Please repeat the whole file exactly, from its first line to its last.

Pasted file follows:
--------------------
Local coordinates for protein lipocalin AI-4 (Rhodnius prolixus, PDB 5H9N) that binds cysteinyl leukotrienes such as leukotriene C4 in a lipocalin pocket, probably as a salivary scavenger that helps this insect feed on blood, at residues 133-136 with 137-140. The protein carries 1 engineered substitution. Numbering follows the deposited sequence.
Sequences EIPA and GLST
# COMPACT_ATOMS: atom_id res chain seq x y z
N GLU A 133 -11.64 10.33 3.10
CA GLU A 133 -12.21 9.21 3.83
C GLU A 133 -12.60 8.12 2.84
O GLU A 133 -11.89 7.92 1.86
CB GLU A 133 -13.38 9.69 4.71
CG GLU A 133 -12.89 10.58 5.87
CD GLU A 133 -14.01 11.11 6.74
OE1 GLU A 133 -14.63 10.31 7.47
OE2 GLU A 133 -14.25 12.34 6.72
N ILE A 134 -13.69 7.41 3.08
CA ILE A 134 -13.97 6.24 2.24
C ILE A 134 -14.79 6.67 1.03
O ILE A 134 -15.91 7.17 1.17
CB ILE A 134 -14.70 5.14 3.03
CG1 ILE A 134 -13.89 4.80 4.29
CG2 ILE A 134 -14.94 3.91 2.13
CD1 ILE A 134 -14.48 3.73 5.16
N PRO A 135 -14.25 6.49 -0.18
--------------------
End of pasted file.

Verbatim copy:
Local coordinates for protein lipocalin AI-4 (Rhodnius prolixus, PDB 5H9N) that binds cysteinyl leukotrienes such as leukotriene C4 in a lipocalin pocket, probably as a salivary scavenger that helps this insect feed on blood, at residues 133-136 with 137-140. The protein carries 1 engineered substitution. Numbering follows the deposited sequence.
Sequences EIPA and GLST
# COMPACT_ATOMS: atom_id res chain seq x y z
N GLU A 133 -11.64 10.33 3.10
CA GLU A 133 -12.21 9.21 3.83
C GLU A 133 -12.60 8.12 2.84
O GLU A 133 -11.89 7.92 1.86
CB GLU A 133 -13.38 9.69 4.71
CG GLU A 133 -12.89 10.58 5.87
CD GLU A 133 -14.01 11.11 6.74
OE1 GLU A 133 -14.63 10.31 7.47
OE2 GLU A 133 -14.25 12.34 6.72
N ILE A 134 -13.69 7.41 3.08
CA ILE A 134 -13.97 6.24 2.24
C ILE A 134 -14.79 6.67 1.03
O ILE A 134 -15.91 7.17 1.17
CB ILE A 134 -14.70 5.14 3.03
CG1 ILE A 134 -13.89 4.80 4.29
CG2 ILE A 134 -14.94 3.91 2.13
CD1 ILE A 134 -14.48 3.73 5.16
N PRO A 135 -14.25 6.49 -0.18